Day 197 Sign of things to come? Nagoya, get your act together!

Dismayed (though not all THAT surprised) at this lead story. The Aichi area is due for The Big One at any time. Is this what we have awaiting us? Food stored and no procedure to get it to the people who need it – AGAIN???

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Typhoon evacuees spent hungry night despite well-stocked shelters

Typhoon evacuees at a high school gymnasium in Nagoya's Kita Ward are seen on the night of Sept. 20. (Mainichi)

Typhoon evacuees at a high school gymnasium in Nagoya’s Kita Ward are seen on the night of Sept. 20. (Mainichi)

NAGOYA — Municipal officials here left residents at evacuation centers during the height of Typhoon No. 15 without any food, even though the centers had been stocked with supplies, a source close to the situation has told the Mainichi.

Some 1.09 million people were ordered or advised to evacuate by the city as the massive typhoon approached, and many residents took shelter at designated evacuation centers. No municipal government staff, however, spent the stormy night with the residents, and no food was distributed.

According to officials at Nagoya’s Kita Ward Office, as many as 270 people evacuated to a gymnasium at a local high school on Sept. 20, of whom at least several dozen spent the night there. As many as 12 municipal employees were also there, but did not distribute any of the 256 hardtack ration kits, or 50 rice porridge meals in storage at the school, for just such an emergency. The municipal staff also told residents nothing about the food situation.

One 83-year-old woman who had arrived at the gym with almost no food of her own told the Mainichi, “Even though no one knew how long the evacuation would last, there was no explanation about meals. It made me very anxious.”

A 42-year-old evacuee said, “There were long periods when there were no ward staff there at all, and there was no one to talk to about what was going on.”

The Kita Ward official responsible for the evacuation center said, “We didn’t know how many evacuees there would be. We didn’t distribute the food because that would have been unfair to anyone who came later, when there was none left.” Furthermore, “There were ward staff at the high school, but they did not stay in the gym with the evacuees. I am very sorry for this oversight.”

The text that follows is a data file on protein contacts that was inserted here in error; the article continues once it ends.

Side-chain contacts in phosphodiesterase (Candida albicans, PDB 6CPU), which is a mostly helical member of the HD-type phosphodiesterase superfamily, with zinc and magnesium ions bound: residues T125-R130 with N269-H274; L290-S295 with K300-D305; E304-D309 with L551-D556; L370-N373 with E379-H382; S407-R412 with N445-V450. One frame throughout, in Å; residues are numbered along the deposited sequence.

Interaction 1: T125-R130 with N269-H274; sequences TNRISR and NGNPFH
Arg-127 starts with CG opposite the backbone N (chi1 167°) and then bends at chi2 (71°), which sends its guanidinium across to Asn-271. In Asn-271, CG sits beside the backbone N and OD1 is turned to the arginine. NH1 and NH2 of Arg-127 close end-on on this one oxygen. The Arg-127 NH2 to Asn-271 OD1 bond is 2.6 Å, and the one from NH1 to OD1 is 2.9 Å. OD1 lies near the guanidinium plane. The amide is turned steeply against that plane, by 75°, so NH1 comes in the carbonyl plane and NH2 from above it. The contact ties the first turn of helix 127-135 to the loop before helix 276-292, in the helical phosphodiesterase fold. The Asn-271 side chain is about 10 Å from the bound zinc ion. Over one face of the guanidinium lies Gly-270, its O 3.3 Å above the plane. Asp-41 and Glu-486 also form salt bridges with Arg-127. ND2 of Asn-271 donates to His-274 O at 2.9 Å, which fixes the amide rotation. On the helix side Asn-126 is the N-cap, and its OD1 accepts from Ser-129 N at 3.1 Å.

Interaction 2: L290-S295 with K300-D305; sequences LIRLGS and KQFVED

(Mainichi Japan) September 23, 2011

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Typhoon No. 15 does severe damage to fruit farmers in disaster-stricken northeast

A farmer examines one of his apple trees at his orchard in Rikuzentakata, Iwate Prefecture, in this recent photo. Unripe fruit torn from the trees by Typhoon No. 15 lies at his feet. (Mainichi)

A farmer examines one of his apple trees at his orchard in Rikuzentakata, Iwate Prefecture, in this recent photo. Unripe fruit torn from the trees by Typhoon No. 15 lies at his feet. (Mainichi)

RIKUZENTAKATA, Iwate — Fruit farmers in this tsunami-ravaged region are once again counting up the damage of a natural disaster after powerful Typhoon No. 15 wiped out a significant portion of the year’s crop.

One 70-year-old local farmer walked through his orchard after the storm to find many of his apples on the ground, only about a month before harvest time. Nothing can be done with unripe fruit that has fallen off the trees but throw it away. Some still left on the trees will also go to waste, as the typhoon winds caused tree branches to smack into the apples, scratching and bruising them. All told, about 60 percent of the farmer’s crop was wrecked. Furthermore, of the some 300 trees on the orchard, about 10 snapped in the storm.